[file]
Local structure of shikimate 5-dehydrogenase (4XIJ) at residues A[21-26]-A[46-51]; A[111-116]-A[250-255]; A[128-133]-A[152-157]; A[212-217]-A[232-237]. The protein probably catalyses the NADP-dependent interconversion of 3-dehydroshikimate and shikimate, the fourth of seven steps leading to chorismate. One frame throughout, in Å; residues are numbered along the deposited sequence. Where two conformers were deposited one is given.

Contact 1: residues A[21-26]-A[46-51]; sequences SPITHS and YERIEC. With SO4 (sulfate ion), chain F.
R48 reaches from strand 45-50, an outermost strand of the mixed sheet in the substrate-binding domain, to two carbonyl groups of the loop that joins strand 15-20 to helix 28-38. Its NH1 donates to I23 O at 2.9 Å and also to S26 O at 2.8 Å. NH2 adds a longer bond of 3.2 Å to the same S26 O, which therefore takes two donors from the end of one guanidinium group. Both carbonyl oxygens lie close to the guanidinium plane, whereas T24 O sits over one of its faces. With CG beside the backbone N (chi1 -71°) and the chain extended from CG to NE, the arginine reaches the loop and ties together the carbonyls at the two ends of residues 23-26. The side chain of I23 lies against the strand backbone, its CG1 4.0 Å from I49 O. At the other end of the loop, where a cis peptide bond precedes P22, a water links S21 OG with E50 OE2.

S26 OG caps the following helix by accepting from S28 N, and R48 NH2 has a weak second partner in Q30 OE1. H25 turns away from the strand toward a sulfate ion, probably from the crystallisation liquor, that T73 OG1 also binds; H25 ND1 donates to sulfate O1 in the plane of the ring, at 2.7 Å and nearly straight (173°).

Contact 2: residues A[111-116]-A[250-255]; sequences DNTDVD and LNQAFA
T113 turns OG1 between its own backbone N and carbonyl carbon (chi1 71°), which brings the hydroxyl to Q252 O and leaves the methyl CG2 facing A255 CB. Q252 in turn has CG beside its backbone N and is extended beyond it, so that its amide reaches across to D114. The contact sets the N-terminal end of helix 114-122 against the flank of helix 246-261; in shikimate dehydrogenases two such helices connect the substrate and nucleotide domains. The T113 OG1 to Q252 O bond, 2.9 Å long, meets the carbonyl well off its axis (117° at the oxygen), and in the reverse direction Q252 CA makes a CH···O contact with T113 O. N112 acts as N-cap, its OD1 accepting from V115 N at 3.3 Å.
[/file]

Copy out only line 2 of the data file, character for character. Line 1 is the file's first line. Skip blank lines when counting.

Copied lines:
Contact 1: residues A[21-26]-A[46-51]; sequences SPITHS and YERIEC. With SO4 (sulfate ion), chain F.